Explanation - A worker shall be deemed to have completed a period of twelve months' continuous service in a factory notwithstanding any interruption in service during those twelve months brought about by sickness, accident or authorised leave not exceeding ninety days in the aggregate for all three or by a lock-out, or by a strike which is not an illegal strike, or by a intermittent periods of involuntary unemployment not exceeding thirty days ........'
It is therefore almost over fifty years that the concept of continuous service has been incorporated in statutes.
14. S. 49-B of the Factories Act 1934 was considered by the Supreme Court in Buckingham & Catnatic Company Limited v. their Workers 1953 I L.L.J. 181. The question which fell for consideration was whether on account of a strike the continuity of service of the worker in that case was broken. The Supreme Court held, on the facts of that case, that since the strike was illegal, the workers had lost the benefit of holidays that they would have otherwise got under the rules as contemplated by S. 49-B. In other words, the continuity of service which alone entitled the workers to get holidays under S. 49-B was held to be broken by an illegal strike.
15. In Jeewanlal (1929) Ltd. v. its Workman 1961-I L.L.J. 517, the Supreme Court was concerned with the question as to whether under the gratuity scheme which contained a similar definition of continuous service, unauthorised absence for duty for about 8 1/2 months caused a break in service for purposes of calculating the qualifying period. The gratuity scheme in that case provided for gratuity as follows :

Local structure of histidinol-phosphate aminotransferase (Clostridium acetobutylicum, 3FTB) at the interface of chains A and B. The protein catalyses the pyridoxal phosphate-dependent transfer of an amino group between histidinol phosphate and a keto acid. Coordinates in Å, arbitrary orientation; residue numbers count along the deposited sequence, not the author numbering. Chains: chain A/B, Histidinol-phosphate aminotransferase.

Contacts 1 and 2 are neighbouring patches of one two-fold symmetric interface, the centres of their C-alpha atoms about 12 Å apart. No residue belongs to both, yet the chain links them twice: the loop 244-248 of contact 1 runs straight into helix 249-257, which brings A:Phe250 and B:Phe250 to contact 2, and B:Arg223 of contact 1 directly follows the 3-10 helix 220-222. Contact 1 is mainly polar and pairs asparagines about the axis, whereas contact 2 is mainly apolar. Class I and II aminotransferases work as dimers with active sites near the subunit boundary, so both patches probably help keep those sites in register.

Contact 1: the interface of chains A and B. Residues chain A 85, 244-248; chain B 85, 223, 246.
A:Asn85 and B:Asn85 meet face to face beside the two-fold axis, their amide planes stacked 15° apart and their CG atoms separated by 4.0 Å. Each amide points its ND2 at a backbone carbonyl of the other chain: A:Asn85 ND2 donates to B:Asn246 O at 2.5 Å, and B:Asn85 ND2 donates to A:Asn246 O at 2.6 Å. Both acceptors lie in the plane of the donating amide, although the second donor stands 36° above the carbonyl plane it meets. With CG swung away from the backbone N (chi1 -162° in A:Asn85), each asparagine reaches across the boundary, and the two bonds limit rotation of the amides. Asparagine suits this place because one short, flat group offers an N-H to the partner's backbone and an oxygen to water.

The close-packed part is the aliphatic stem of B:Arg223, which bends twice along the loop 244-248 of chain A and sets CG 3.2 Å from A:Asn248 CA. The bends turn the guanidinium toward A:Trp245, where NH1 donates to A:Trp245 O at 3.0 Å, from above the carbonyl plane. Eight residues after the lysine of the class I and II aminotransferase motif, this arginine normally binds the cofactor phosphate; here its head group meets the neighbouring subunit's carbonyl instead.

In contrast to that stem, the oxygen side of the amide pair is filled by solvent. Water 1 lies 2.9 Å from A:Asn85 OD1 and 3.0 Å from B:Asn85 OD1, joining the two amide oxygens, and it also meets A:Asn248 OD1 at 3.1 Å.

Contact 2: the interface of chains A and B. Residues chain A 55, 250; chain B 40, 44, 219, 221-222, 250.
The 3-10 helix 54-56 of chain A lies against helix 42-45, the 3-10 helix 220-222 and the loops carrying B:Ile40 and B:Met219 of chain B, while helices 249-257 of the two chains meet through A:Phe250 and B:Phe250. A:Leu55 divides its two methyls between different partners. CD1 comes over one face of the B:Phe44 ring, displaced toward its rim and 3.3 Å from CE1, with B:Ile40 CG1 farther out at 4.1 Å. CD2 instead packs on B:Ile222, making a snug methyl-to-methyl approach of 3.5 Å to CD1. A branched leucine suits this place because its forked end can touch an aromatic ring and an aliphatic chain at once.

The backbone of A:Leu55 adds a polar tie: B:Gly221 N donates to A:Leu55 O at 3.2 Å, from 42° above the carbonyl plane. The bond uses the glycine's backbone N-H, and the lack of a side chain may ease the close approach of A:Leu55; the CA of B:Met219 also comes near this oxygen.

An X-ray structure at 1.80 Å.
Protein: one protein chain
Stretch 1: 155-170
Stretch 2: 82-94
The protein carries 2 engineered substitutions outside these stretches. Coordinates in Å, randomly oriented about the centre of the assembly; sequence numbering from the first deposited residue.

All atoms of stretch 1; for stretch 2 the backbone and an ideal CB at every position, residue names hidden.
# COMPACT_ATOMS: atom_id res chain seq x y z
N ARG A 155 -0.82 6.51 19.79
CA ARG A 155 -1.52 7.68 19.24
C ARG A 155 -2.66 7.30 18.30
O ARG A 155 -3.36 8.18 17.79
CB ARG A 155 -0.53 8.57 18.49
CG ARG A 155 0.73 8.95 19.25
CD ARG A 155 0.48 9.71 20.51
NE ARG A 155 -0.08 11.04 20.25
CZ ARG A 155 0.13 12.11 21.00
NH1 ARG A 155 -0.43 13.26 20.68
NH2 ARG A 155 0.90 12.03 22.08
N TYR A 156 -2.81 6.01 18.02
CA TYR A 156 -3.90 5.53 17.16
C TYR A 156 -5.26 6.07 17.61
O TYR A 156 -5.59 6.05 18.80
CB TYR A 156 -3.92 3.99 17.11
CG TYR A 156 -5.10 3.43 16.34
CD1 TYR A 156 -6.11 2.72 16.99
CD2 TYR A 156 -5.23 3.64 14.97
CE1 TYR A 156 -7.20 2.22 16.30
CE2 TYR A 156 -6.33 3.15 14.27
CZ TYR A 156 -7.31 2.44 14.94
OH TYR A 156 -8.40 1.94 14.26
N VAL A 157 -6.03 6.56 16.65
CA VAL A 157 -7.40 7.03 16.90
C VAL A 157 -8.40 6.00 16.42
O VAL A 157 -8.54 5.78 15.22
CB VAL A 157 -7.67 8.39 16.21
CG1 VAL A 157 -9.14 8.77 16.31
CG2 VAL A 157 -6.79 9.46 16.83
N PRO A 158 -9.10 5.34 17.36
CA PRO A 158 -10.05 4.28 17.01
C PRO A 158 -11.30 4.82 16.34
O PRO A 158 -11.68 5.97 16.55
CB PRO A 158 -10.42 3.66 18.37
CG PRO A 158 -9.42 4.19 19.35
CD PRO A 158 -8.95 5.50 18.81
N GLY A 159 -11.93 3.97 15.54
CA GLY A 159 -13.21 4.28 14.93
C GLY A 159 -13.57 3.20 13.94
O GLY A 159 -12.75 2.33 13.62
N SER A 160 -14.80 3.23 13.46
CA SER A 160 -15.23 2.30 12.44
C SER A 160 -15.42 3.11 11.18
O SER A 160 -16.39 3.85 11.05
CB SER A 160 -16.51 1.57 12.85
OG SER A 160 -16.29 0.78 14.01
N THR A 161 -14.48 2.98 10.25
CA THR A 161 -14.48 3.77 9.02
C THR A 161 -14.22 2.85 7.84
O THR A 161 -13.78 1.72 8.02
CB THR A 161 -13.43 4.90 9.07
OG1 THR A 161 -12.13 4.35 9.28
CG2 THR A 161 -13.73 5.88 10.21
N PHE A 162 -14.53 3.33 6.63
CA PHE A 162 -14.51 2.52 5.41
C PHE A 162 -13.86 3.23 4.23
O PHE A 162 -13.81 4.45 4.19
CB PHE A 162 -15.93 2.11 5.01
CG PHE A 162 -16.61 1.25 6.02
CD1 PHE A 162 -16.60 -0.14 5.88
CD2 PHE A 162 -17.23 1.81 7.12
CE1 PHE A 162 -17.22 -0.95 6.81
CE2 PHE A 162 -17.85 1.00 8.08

'(1).......... (2) On the termination of his service by the company after five year's continuous service - gratuity at the same rate as above.
(3) On voluntary retirement or resignation of an employee after fifteen years' continuous service - gratuity at the same rate as above.'
It was argued on behalf of the employers that unauthorised absence from work should normally cause break in service, so that if an employee is allowed to resume after such unauthorised absence he should not be entitled to claim that he has been in continuous service in view of the break in his service. Rejecting this contention, the Supreme Court observed as follows : at page 520 of 1961-I-L.L.J. 517.
''Continuous Service' in the context of the scheme of gratuity framed by the tribunal in the earlier reference postulates the continuance of the relationship of master and servant between the employer and his employees. If the servant resigns his employment, service automatically comes to an end. If the employer terminates the service of his employee, that again brings the continuity of service to an end. If the service of an employee is brought to an end by the operation of any law, that again is another instance where the continuance is disrupted; but it is difficult to hold that merely because an employee is absent without obtaining leave that itself would bring to an end the continuity of his service. Similarly, participation in an illegal strike which may incur the punishment of dismissal may not by itself bring to an end the relationship of master and servant. It may be a good cause for the termination of service provided of course the relevant provisions in the standing orders in the behalf are complied with; but mere participation in an illegal strike cannot be said to cause breach in continuity for the purposes of gratuity. On the other hand, if an employee continues to be absent from duty without obtaining leave and in an unauthorised manner for such a long period of time that an inference may reasonably be drawn from such absence that by this absence he has abandoned service, then such long unauthorised absence may legitimately be held to cause a break in the continuity of service.'